claim showing that the pleader is entitled to relief.” Although this Rule “does not require
‘detailed factual allegations,’” it demands more than “[a] pleading that offers ‘labels and
conclusions’ or ‘a formulaic recitation of the elements of a cause of action.’” Ashcroft v. Iqbal,
556 U.S. 662, 678 (2009) (quoting Bell Atl. Corp. v. Twombly, 550 U.S. 544, 555 (2007)).
“To survive a motion to dismiss, a complaint must contain sufficient factual matter,
accepted as true, to ‘state a claim to relief that is plausible on its face.’” Id. (quoting Twombly,
550 U.S. at 570). “A claim has facial plausibility when the plaintiff pleads factual content that
allows the court to draw the reasonable inference that the defendant is liable for the misconduct
alleged.” Id. (citing Twombly, 550 U.S. at 556). “Under this standard, ‘the complaint must give
the court reason to believe that this plaintiff has a reasonable likelihood of mustering factual
support for these claims.’” Carter v. United States, 667 F. Supp. 2d 1259, 1262 (D. Kan. 2009)
(quoting Ridge at Red Hawk, LLC v. Schneider, 493 F.3d 1174, 1177 (10th Cir. 2007)).
On a motion to dismiss under Rule 12(b)(6)—like this one—the court assumes that a
complaint’s factual allegations are true, but need not accept mere legal conclusions as true. Id. at
1263. “Threadbare recitals of the elements of a cause of action, supported by mere conclusory
statements” are not enough to state a claim for relief. Iqbal, 556 U.S. at 678. In addition to the
complaint’s factual allegations, the court also may consider “attached exhibits and documents
incorporated into the complaint by reference.” Smith v. United States, 561 F.3d 1090, 1098 (10th
Cir. 2009) (citations omitted).
The Registry also moves for judgment on the pleadings. A party may move for judgment
on the pleadings under Fed. R. Civ. P. 12(c) after the pleadings are closed but early enough not
to delay trial. Fed. R. Civ. P. 12(c). Courts evaluate a Rule 12(c) motion under the same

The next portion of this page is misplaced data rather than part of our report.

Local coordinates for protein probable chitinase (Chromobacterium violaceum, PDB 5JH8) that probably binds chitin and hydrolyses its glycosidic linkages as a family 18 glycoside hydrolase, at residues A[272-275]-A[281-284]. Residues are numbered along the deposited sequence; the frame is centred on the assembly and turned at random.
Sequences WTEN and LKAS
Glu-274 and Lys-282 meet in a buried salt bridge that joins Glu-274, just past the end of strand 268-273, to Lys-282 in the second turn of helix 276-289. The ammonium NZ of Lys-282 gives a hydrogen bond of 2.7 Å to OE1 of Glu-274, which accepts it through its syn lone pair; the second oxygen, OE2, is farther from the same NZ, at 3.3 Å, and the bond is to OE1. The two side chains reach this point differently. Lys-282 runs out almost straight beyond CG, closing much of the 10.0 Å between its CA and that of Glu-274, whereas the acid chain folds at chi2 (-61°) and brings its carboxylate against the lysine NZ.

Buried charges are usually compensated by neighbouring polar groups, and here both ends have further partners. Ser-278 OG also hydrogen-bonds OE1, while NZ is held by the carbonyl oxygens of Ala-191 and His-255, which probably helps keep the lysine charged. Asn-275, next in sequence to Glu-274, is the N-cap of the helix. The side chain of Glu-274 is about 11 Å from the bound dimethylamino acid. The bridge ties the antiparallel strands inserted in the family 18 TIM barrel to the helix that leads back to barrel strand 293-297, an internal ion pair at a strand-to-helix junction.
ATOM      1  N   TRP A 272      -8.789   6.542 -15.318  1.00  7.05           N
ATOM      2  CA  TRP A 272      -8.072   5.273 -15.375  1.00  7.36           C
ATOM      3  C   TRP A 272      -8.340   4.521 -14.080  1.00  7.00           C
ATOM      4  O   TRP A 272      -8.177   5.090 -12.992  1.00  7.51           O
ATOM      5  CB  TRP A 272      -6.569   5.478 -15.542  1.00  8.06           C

standard that governs a Rule 12(b)(6) motion to dismiss. Jacobsen v. Deseret Book Co., 287
F.3d 936, 941 n.2 (10th Cir. 2002) (citing Atl. Richfield Co. v. Farm Credit Bank of Wichita, 226
F.3d 1138, 1160 (10th Cir. 2000)).
Kansas law governs plaintiff’s common law claims. The parties do not dispute that
Kansas law governs plaintiff’s common law claims against the Registry. Indeed, the Registry, in
its Motion to Dismiss, and plaintiff, in his Opposition, cite Kansas law. Additionally, choice of
law rules dictate that the court apply Kansas law. “A federal court sitting in diversity
[jurisdiction] applies the substantive law, including choice of law rules, of the forum state.’”
BancOklahoma Mtg. Corp. v. Capital Title Co., Inc., 194 F.3d 1089, 1103 (10th Cir. 1999).
“This rule also applies when a federal court exercises supplemental jurisdiction over state law
claims in a federal question lawsuit”—as is the case here. Id. (quoting Glennon v. Dean Wittter
Reynolds, Inc., 83 F.3d 132, 136 (6th Cir. 1996)). Kansas is the forum state in this case, and
Kansas applies the “law of the ‘place of the wrong’” in tort claims. Atchison v. Casting Corp. v.
Dofasco, Inc., 889 F. Supp. 1445, 1455 (D. Kan. 1995). “The ‘place of the wrong’ is that place
where the last event necessary to impose liability took place.’” Id.
The place of the last event necessary to impose liability against the Registry was Kansas.
Plaintiff alleges defamation and invasion of privacy claims against the Registry. Both of these
claims protect against harm to a person. See Gruschus v. Curtis Publ’g Co., 342 F.2d 775, 776
(10th Cir. 1965) (discussing the basis for defamation and invasion of privacy claims). Plaintiff is
a Kansas resident, thus the place of the wrong was Kansas. So, the Kansas law governs
plaintiff’s state law claims.
The Registry asserts that plaintiff fails to state a claim upon which relief can be granted
for each of his claims against it. The court addresses each claim, separately, below.
An actionable defamation claim under Kansas law requires the plaintiff to allege: (1) the
defendant wrote false and defamatory statements; (2) the defendant communicated these